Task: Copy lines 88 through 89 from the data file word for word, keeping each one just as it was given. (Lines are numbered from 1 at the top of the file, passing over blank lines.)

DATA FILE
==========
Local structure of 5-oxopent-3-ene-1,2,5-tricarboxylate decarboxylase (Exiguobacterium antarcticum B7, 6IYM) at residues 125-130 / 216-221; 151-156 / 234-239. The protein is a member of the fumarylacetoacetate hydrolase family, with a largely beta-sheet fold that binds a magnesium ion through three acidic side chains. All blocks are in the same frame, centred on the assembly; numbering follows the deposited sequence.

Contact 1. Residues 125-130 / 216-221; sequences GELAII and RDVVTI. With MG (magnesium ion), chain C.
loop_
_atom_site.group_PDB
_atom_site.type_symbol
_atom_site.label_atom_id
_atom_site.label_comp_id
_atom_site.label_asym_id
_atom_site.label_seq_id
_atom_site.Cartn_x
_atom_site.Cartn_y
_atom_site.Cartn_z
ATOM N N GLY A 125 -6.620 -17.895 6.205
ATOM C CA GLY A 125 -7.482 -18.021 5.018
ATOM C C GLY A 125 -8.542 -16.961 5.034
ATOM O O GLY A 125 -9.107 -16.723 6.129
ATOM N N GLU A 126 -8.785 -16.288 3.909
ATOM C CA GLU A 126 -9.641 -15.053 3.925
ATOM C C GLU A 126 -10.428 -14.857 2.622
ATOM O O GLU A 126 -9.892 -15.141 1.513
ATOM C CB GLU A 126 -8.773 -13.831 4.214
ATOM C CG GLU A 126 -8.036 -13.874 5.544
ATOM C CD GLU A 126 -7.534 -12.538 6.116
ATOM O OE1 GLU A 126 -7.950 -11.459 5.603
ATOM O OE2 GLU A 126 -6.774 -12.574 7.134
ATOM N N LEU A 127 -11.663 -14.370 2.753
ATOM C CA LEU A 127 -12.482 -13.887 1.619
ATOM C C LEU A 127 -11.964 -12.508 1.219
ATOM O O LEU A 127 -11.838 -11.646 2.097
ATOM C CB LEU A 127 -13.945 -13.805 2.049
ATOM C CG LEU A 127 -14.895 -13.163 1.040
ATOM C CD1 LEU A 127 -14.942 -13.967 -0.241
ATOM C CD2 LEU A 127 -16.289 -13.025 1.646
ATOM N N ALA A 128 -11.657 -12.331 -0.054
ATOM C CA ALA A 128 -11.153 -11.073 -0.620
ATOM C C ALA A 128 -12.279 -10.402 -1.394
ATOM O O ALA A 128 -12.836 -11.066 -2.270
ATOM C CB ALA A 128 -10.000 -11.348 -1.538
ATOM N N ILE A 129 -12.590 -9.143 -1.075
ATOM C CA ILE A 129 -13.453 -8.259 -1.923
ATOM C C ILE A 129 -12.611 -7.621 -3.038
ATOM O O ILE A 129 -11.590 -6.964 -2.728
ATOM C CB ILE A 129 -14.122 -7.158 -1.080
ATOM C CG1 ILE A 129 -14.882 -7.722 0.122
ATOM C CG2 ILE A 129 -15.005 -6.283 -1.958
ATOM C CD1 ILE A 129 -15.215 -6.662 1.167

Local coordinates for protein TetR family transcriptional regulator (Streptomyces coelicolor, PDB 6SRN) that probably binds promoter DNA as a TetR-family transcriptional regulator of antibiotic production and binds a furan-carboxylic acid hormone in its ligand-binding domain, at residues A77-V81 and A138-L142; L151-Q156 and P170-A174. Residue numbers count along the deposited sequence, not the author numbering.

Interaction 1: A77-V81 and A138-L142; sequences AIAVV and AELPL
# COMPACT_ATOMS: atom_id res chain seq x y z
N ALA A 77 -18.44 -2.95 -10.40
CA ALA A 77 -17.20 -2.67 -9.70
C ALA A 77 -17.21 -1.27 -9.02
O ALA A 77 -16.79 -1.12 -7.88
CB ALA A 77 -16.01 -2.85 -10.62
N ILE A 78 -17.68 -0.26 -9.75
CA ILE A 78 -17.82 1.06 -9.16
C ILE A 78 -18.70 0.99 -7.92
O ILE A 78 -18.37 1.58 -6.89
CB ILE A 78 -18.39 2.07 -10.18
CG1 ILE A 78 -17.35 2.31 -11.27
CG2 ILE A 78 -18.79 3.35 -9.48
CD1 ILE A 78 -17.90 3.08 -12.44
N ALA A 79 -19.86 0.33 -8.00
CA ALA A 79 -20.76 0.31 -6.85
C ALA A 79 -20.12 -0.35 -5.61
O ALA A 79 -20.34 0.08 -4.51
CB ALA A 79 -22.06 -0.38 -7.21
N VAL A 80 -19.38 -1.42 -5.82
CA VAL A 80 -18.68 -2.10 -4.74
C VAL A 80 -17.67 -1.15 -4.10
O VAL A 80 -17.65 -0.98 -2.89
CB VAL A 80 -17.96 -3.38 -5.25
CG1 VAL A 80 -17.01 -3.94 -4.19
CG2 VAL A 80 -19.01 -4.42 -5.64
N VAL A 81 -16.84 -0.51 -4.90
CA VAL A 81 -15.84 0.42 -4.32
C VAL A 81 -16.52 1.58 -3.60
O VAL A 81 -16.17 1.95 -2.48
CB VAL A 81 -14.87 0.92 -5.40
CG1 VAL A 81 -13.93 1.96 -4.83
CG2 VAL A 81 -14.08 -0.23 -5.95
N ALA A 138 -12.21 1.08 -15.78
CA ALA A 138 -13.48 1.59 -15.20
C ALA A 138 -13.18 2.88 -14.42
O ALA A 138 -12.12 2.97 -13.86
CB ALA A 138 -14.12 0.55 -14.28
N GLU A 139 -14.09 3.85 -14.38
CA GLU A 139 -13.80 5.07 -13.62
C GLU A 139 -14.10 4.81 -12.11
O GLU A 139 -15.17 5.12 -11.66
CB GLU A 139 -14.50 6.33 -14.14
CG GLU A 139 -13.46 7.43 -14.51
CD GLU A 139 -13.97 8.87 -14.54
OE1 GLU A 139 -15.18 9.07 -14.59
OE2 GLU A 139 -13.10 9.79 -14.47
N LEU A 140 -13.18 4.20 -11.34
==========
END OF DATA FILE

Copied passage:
CA GLU A 139 -13.80 5.07 -13.62
C GLU A 139 -14.10 4.81 -12.11